I’m guessing the tattoo stuff will never be mentioned again, and that’s probably for the best. But, Desmond’s time travel is something full of story potential, and clearly important to the development of the season. I thought that episode was great, and a nice spin on the flashback conceit of previous seasons. The way I interpreted it, after triggering the hatch’s fail safe, his consciousness was flung back in time to the moments he’d already experienced, and he experienced them again in a kind of fugue state, somewhat in control of his actions, but always destined to do the same thing.

The question that arises is, what is the nature of time in the series? Based on what’s presented, there’s two clear options, one is that Desmond is imagining the scenario he’s going through, as some kind of justification for the hellish imprisonment he’s been in, both the years in the hatch, and his return to the island. He’s told that the universe has a plan and we’re all subject to it. If he’s making this up, it could be an attempt to give meaning to his imprisonment by declaring that he “had” to be there, nothing he did could have averted it, and also that by pushing the button he is saving the world. This is the destiny the universe has chosen for him.

I don’t like the notion that it’s all in his subconscious though. I think there’s an eerie poetry in the idea of him literally getting a chance to redo the past. Perhaps the anomaly created by the destruction of the Hatch fractured time and led him into a newly created parallel universe where he has the chance to do something different. However, there’s a kind of universal governance directing things to ensure that they turn out the way they’re supposed to. So, even though Desmond gets a second chance, things are still going to turn out the same way, they have to, that’s the universe’s plan.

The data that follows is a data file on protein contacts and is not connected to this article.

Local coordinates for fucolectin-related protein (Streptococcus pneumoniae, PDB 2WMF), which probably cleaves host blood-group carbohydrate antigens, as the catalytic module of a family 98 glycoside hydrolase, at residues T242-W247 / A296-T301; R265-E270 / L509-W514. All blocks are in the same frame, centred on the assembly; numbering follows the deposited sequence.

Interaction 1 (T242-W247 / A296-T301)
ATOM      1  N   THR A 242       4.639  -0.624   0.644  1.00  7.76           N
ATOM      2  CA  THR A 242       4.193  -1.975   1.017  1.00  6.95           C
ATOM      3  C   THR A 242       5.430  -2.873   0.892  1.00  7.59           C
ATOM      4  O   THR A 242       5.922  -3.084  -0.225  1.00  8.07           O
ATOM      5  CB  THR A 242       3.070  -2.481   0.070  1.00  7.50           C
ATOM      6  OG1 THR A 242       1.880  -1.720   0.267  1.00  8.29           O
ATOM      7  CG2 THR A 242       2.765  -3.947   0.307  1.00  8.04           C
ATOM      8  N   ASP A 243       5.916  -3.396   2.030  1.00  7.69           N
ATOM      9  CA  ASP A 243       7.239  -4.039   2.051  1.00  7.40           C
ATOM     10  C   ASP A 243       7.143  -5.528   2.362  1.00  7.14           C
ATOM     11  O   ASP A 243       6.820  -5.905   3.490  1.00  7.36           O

This could lead to the creation of a time loop recalling the end of The Dark Tower, where Desmond will have to relive his life over and over again until he does the one thing that will make things right. In light of the last scene of season two, I could see Desmond going back in time again and telling Penny that he’s going to disappear, but she has to watch for an anomaly, that’s the way to find him, leading to the South Pole team in season two calling her with his location.

I’m inclined to believe the flashback is more than Desmond’s subconscious, rather he’s floating in a kind of out of time state. The stuff in the present day, with him trying to save Charlie reinforces that. However, that raises the question of who the woman who tells him about the nature of destiny is. How would she know that he’s “supposed” to not buy the ring? Is she a higher dimensional being, a la John a Dreams from The Invisibles, or is part of the Dharma experiment about time travel and making sure the universe runs a certain way?

Speaking of Dharma, there’s a lot of teasing about the nature of the Initiative and its relationship to the Others/Hostiles, but nothing too definitive yet. It’s particularly frustrating when Sawyer and Kate have Karl with them, a guy who has no reason to lie, and they don’t ask him such basic questions as how long have you been here, and what’s the ultimate goal of the group?